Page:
SamMobile has affiliate and sponsored partnerships. If you buy something through one of these links, we may earn a commission.

Notifications
    News for you

    Despite sanctions workaround, Huawei can’t go after Samsung yet

    Opinion
    By 

    Last updated: November 16th, 2023 at 12:09 UTC+01:00

    There was a time when it seemed like Huawei would overtake Samsung as the world's leading smartphone vendor. The company enjoyed incredible support in its home country of China, a market where Samsung's share is so low that it could just exit altogether and no one would notice. It was also aggressively competing against Samsung across all segments in major markets across the globe.

    The United States was one of the only major markets where Samsung had a bit of breathing room as Huawei phones weren't widely available there. However, Samsung's biggest threat in the US has always been Apple, so it's not like Huawei's absence meant smooth sailing for the Korean giant in the United States. It was Huawei's misfortune, and Samsung's good luck, that as soon as the Chinese conglomerate got close to launching its phones in the US, it was effectively banned from the market.

    The US administration placed crippling sanctions on Huawei, making it almost impossible for the company to source parts, chipsets, components, and even software from US companies. This was also a setback for the expansion of Huawei's 5G smartphone lineup as it could no longer buy those chips from companies based in the US or those that made chips using US-sourced equipment.

    Despite all of this pressure, it hasn't given up, and it was clear at MWC 2023 that Huawei is far from dead. It also took the industry by surprise this year with the launch of the Huawei Mate 60 Pro. This 5G-compatible phone uses advanced chips made in China so it's not hit by those sanctions. Much has remained secret about this device's Kirin 9000s processor and the parts provisioning done for it by the chipmaker Semiconductor Manufacturing International Co (SMIC).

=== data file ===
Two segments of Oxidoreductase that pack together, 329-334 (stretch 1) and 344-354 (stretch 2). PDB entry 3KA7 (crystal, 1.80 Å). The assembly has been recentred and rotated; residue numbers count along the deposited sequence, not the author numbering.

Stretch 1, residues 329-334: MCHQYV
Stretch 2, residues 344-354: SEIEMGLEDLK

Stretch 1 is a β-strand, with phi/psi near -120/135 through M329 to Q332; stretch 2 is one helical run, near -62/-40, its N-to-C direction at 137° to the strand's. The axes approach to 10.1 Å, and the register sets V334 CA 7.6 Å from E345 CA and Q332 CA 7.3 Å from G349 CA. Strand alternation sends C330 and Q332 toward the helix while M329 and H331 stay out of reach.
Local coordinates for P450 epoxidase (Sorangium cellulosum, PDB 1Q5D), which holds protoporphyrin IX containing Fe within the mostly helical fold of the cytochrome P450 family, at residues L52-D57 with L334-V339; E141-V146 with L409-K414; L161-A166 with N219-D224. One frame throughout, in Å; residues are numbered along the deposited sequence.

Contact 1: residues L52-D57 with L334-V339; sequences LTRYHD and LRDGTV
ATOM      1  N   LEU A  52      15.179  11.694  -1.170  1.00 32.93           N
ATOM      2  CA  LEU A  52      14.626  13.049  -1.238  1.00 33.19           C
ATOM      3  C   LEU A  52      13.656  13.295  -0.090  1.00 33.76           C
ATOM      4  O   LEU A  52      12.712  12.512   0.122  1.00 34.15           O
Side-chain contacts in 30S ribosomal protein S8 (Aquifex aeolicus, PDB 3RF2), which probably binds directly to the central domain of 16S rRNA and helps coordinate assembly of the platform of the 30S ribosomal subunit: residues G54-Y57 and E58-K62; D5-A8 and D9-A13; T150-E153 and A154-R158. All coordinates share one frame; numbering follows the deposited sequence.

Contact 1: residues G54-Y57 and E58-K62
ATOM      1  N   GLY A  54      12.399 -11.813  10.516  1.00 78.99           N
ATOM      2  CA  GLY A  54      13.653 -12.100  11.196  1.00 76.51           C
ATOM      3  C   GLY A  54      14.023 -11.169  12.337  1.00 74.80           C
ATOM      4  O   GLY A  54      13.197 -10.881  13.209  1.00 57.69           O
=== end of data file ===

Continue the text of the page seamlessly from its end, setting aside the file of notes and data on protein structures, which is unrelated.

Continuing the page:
Huawei is seeing incredible demand for the Mate 60 and Mate 60 Pro 5G in China. Canalys reports that sales for the devices have crossed 2.4 million units since the launch in August with the Mate 60 Pro accounting for over 60% of orders. There's so much demand for the handset now that the company is struggling to provide adequate supplies. Counterpoint Research senior analyst Wang Yang added that “Production capacity can’t meet demand,” and that Huawei is now having to implement a pre-order system.

    It's unusual for a pre-order system to be implemented for a device that's already been released, but that's what the situation requires now. Huawei has launched a pre-order program for the Mote 60 Pro, promising delivery within a 90-day period for customers who place orders through its official website. Customers can only buy one unit each and their order will be shipped in a random sequence. Some customers who have placed orders say their delivery ranges as far out as February 2024.

    The delay in supply isn't just because Huawei can't get the chipsets fast enough. Other component manufacturers are also having to increase recruitment of assembly line workers to meet Huawei's growing demand for the Mate 60 Pro's components. Foxconn is now reportedly paying workers more to make Huawei phones than it does for iPhones. It's evident that the struggles Huawei has been facing for the past few years have reverberated across its entire supply chain. That's not something the company can immediately recover from.

    It's important to note here that this is Huawei struggling to meet the demand in China only. If these devices were to be launched globally, it seems impossible that the company will be able to supply several million additional units. By the time it gets around to doing that, it would be time to launch the Mate 60 Pro's successor anyway. This goes to show that even as Huawei plots a return to the US phone market through a 5G loophole, it's still far from making Samsung lose any sleep.

    As things stand for Huawei, it simply can't generate the kind of volume that it needs to match Samsung's bombardment of the market. There continue to be significant geopolitical challenges for Huawei as well so the path to its US return is far from straight. Let's not forget that Huawei is also cut off from Google Play Services. Its phones won't be able to access the Play Store and Google services on devices powered by Android. Huawei's homegrown OS is the workaround, but good luck getting customers in the US to jump on that.